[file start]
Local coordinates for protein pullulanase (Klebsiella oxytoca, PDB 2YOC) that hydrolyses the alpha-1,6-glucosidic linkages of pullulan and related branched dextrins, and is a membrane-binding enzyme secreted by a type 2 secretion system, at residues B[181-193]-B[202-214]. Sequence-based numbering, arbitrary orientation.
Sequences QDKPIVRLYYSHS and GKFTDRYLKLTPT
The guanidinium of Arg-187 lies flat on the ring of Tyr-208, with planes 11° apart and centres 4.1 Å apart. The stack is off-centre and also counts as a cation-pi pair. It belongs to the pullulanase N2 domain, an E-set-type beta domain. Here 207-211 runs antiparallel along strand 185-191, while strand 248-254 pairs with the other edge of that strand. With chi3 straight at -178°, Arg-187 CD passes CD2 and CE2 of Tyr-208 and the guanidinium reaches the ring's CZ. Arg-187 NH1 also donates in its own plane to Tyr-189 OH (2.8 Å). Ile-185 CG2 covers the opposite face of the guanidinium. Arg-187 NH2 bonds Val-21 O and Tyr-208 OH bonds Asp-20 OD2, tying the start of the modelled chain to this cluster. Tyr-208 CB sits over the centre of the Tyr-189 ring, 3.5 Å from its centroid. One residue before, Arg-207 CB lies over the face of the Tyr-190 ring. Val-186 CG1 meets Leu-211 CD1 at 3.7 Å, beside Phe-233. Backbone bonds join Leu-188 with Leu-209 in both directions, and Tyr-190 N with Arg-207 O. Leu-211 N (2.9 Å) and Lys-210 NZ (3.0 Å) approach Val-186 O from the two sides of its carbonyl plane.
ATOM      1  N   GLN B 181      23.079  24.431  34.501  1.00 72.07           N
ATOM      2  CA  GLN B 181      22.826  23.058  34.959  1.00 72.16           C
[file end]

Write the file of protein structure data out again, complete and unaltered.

Local coordinates for protein pullulanase (Klebsiella oxytoca, PDB 2YOC) that hydrolyses the alpha-1,6-glucosidic linkages of pullulan and related branched dextrins, and is a membrane-binding enzyme secreted by a type 2 secretion system, at residues B[181-193]-B[202-214]. Sequence-based numbering, arbitrary orientation.
Sequences QDKPIVRLYYSHS and GKFTDRYLKLTPT
The guanidinium of Arg-187 lies flat on the ring of Tyr-208, with planes 11° apart and centres 4.1 Å apart. The stack is off-centre and also counts as a cation-pi pair. It belongs to the pullulanase N2 domain, an E-set-type beta domain. Here 207-211 runs antiparallel along strand 185-191, while strand 248-254 pairs with the other edge of that strand. With chi3 straight at -178°, Arg-187 CD passes CD2 and CE2 of Tyr-208 and the guanidinium reaches the ring's CZ. Arg-187 NH1 also donates in its own plane to Tyr-189 OH (2.8 Å). Ile-185 CG2 covers the opposite face of the guanidinium. Arg-187 NH2 bonds Val-21 O and Tyr-208 OH bonds Asp-20 OD2, tying the start of the modelled chain to this cluster. Tyr-208 CB sits over the centre of the Tyr-189 ring, 3.5 Å from its centroid. One residue before, Arg-207 CB lies over the face of the Tyr-190 ring. Val-186 CG1 meets Leu-211 CD1 at 3.7 Å, beside Phe-233. Backbone bonds join Leu-188 with Leu-209 in both directions, and Tyr-190 N with Arg-207 O. Leu-211 N (2.9 Å) and Lys-210 NZ (3.0 Å) approach Val-186 O from the two sides of its carbonyl plane.
ATOM      1  N   GLN B 181      23.079  24.431  34.501  1.00 72.07           N
ATOM      2  CA  GLN B 181      22.826  23.058  34.959  1.00 72.16           C